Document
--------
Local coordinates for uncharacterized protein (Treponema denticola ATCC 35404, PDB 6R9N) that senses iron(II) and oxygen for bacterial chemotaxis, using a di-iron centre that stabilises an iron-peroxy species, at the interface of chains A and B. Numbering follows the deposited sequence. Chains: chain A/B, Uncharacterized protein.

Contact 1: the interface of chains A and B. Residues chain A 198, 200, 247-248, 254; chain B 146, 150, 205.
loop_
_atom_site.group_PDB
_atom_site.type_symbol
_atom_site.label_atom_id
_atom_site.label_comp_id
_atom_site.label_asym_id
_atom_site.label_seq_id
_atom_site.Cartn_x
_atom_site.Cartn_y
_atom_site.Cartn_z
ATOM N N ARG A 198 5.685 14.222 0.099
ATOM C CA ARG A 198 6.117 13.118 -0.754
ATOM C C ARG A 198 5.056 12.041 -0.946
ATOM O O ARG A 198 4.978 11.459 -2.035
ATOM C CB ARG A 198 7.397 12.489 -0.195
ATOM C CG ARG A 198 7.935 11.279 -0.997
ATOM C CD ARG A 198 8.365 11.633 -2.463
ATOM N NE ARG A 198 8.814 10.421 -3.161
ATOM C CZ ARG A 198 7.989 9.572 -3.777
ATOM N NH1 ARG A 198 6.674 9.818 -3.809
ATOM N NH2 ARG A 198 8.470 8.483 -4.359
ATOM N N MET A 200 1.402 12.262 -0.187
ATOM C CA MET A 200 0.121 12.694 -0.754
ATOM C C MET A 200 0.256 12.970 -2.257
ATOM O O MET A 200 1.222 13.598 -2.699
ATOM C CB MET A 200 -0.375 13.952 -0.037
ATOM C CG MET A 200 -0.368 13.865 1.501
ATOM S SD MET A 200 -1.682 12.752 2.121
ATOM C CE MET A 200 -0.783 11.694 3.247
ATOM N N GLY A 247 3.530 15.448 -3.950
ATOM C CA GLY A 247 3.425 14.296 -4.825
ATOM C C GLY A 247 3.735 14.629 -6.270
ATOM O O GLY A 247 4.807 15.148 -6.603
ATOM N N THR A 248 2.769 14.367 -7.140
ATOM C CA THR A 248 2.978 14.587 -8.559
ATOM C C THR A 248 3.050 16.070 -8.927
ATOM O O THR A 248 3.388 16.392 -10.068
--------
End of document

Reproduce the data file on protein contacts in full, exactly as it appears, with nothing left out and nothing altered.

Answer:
Local coordinates for uncharacterized protein (Treponema denticola ATCC 35404, PDB 6R9N) that senses iron(II) and oxygen for bacterial chemotaxis, using a di-iron centre that stabilises an iron-peroxy species, at the interface of chains A and B. Numbering follows the deposited sequence. Chains: chain A/B, Uncharacterized protein.

Contact 1: the interface of chains A and B. Residues chain A 198, 200, 247-248, 254; chain B 146, 150, 205.
loop_
_atom_site.group_PDB
_atom_site.type_symbol
_atom_site.label_atom_id
_atom_site.label_comp_id
_atom_site.label_asym_id
_atom_site.label_seq_id
_atom_site.Cartn_x
_atom_site.Cartn_y
_atom_site.Cartn_z
ATOM N N ARG A 198 5.685 14.222 0.099
ATOM C CA ARG A 198 6.117 13.118 -0.754
ATOM C C ARG A 198 5.056 12.041 -0.946
ATOM O O ARG A 198 4.978 11.459 -2.035
ATOM C CB ARG A 198 7.397 12.489 -0.195
ATOM C CG ARG A 198 7.935 11.279 -0.997
ATOM C CD ARG A 198 8.365 11.633 -2.463
ATOM N NE ARG A 198 8.814 10.421 -3.161
ATOM C CZ ARG A 198 7.989 9.572 -3.777
ATOM N NH1 ARG A 198 6.674 9.818 -3.809
ATOM N NH2 ARG A 198 8.470 8.483 -4.359
ATOM N N MET A 200 1.402 12.262 -0.187
ATOM C CA MET A 200 0.121 12.694 -0.754
ATOM C C MET A 200 0.256 12.970 -2.257
ATOM O O MET A 200 1.222 13.598 -2.699
ATOM C CB MET A 200 -0.375 13.952 -0.037
ATOM C CG MET A 200 -0.368 13.865 1.501
ATOM S SD MET A 200 -1.682 12.752 2.121
ATOM C CE MET A 200 -0.783 11.694 3.247
ATOM N N GLY A 247 3.530 15.448 -3.950
ATOM C CA GLY A 247 3.425 14.296 -4.825
ATOM C C GLY A 247 3.735 14.629 -6.270
ATOM O O GLY A 247 4.807 15.148 -6.603
ATOM N N THR A 248 2.769 14.367 -7.140
ATOM C CA THR A 248 2.978 14.587 -8.559
ATOM C C THR A 248 3.050 16.070 -8.927
ATOM O O THR A 248 3.388 16.392 -10.068